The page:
By Sydney CBD Osteopath Dr Abbey Davidson
What is joint cracking, is it bad for you, can it cause arthritis? All your joint clicking, popping and cracking questions answered below!
Not up for a long read? Check out this joint cracking video by Dr Abbey Davidson (Osteopath) from our Sydney CBD location:
When a joint is bended or separated there can be an audible popping, clicking or cracking sound. This sound is created when pressure is released from within a synovial joint as carbon dioxide cavitation bubbles “pop”. This is often accompanied by the feeling of relaxation or satisfaction. Joint cracking is also referred to as joint manipulation, adjustments, mobilizations or HVLA.
The common misconception is that the clicking, popping or cracking sound comes from bones grinding or banging against one another. This is not true! Within a synovial or moving joint there is a thick egg-white like liquid called synovial fluid. This fluid lubricates joint surfaces and decreases friction. Within this fluid are various kinds of dissolved gas molecules such as carbon dioxide. By stretching the joint or separating the joint surfaces you create a decrease of pressure within the joint. This pressure change pulls what were dissolved gases out of the synovial fluid into bubbles which pops. The popping of the bubbles is the audible sound made when you crack joints such as your knuckles.
Because a “joint crack” is created by gases within the joints synovial fluid it takes roughly 20 minutes for replenishment. This means that you cannot repetitive crack a joint over and over. The sensations of multiple clicks, cracks or pops is generally due to a tendon flicking over a boney protuberance.
No long term medical research has been able to show a link between cracking your joints and arthritis.
There is a very famous slightly unorthodox study to disprove the wives’ tale about the relationship between joint cracking and arthritis. Dr. Donald Unger cracked joints on just one of his hands for 60 years. After this time imaging of his hands showed absolutely no difference between the cracked hand and the non-cracked hand.
A health professional will sometimes use “joint cracking” or joint manipulation as a therapeutic tool to help with various aches and pains. Popping a joint causes a temporary enlargement or separation of joint surfaces (increases size of joint cavity by 15%). This disengagement aims to decrease any restriction or poor positioning of the joint. This will also provide a sensation of relaxation which can be beneficial when a client is experiencing pain and tightness.
Generally joint manipulation provides the following benefits:
The benefits you receive from joint manipulation will vary between person to person. It will depend on the specific region, other medical conditions present, general health, age, re-aggravation, how long the symptoms have been present and your specific circumstances.
While it is tempting to crack yourself it is not recommended.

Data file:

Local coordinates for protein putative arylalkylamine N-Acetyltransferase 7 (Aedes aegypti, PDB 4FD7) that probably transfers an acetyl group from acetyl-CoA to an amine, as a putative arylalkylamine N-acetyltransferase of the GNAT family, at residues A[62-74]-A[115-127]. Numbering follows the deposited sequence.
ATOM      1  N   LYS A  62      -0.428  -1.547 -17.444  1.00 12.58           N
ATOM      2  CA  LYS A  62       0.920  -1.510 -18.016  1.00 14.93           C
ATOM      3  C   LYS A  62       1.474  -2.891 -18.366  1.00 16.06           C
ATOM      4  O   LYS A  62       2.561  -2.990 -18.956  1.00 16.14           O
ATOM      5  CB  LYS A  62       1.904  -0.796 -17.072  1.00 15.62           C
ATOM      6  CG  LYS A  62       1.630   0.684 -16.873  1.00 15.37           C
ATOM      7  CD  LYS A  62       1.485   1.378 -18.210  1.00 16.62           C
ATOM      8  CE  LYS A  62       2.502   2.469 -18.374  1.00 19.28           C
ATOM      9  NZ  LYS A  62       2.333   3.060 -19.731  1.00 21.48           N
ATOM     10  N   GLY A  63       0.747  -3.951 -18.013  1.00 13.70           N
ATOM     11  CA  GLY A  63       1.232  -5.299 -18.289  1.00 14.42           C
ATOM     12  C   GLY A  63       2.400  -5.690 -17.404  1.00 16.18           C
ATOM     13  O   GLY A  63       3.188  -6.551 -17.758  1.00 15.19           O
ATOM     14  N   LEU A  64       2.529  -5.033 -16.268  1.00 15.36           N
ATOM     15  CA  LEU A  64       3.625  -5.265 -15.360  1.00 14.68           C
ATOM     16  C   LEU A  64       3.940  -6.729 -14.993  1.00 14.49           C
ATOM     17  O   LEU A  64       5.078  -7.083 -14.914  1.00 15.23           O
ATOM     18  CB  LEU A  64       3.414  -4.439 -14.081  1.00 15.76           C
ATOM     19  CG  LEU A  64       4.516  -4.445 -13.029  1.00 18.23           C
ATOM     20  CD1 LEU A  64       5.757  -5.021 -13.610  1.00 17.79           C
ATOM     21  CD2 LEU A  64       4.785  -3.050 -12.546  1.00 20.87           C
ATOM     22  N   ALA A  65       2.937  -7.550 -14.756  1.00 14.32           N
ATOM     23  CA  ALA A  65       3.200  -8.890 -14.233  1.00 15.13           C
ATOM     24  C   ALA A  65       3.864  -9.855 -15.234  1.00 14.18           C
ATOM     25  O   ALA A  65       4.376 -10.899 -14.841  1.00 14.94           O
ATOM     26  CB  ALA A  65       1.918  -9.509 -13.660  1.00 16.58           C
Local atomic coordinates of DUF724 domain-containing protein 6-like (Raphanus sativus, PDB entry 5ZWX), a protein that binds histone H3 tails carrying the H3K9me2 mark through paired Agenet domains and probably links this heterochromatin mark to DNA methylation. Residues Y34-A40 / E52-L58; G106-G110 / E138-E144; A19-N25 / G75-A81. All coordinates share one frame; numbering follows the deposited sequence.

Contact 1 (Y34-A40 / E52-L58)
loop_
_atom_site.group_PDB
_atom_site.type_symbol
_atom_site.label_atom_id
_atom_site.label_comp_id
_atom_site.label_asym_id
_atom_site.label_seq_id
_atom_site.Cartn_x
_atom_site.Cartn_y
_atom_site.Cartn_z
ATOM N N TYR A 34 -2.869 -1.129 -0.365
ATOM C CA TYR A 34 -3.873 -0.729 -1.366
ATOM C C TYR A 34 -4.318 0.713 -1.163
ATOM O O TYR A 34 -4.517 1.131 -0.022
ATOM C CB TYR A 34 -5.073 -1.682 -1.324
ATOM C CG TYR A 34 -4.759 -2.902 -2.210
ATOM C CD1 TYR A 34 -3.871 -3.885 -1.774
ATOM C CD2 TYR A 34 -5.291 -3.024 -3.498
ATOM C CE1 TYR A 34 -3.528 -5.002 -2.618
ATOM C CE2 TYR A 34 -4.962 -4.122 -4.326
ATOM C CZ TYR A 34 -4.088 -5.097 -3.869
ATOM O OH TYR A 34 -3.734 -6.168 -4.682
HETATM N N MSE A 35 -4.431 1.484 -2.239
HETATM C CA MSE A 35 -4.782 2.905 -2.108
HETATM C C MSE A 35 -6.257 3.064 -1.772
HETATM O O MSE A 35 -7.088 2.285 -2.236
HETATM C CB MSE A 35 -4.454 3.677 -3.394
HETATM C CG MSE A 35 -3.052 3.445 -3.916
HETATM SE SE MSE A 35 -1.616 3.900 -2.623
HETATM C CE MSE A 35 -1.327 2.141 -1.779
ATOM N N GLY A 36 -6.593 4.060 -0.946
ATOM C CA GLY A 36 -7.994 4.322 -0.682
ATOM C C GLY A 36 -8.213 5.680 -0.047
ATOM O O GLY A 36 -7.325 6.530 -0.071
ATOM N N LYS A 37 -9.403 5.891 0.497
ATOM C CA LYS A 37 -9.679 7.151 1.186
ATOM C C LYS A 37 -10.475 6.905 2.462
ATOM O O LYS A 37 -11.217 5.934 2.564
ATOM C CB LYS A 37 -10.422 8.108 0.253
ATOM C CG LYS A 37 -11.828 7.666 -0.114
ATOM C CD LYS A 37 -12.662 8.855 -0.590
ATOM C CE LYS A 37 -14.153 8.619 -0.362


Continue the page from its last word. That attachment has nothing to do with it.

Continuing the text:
Osteopaths, Chiropractors and Physiotherapists spend many years at university learning the specific signs for when it is indicated or when not safe to manipulate someone. They are also well practiced and rehearsed at joint manipulation. When they perform a joint manipulation (or “crack”) they target the specific joint they want to manipulate and get moving. Often when you “crack” yourself you are moving a joint which is not restricted; leaving the restricted joint just above or below “un-cracked”. This is why the sensation of relief from getting the “crack” yourself doesn’t quite resolve feelings of discomfort. See a health professional to have the area assessed and to have the underlying problem addressed.
When you come to see an osteopath or physiotherapists the specific “cracking” technique they use is called HVLA or High Velocity Low Amplitude. This means that techniques apply a low amount of force to the joint in a speedy way to achieve a “popping sound”. HVLA is used on synovial joints all over the body most commonly to the spinal joints.
Like with any treatment there are possible risks.
Physiotherapists, Osteopaths and Chiropractors are highly trained health professional and spend a considerable amount of time at university learning to identify risk factors associated with joint manipulation. They continually to develop and practice their technique to be able to provide direct and specific manipulation.
If you have concerns about joint manipulation you are welcome to talk to your practitioner about the specific benefits and risks of the technique to you and your specific set of circumstances (region of the body, co-existing medical conditions, age, etc.). They should be able to answer all your questions/concerns, provide you with appropriate information/sources and discuss alternate therapies available. A manipulation technique will never be performed without your consent and a practitioner will always ask you prior to the technique be performed.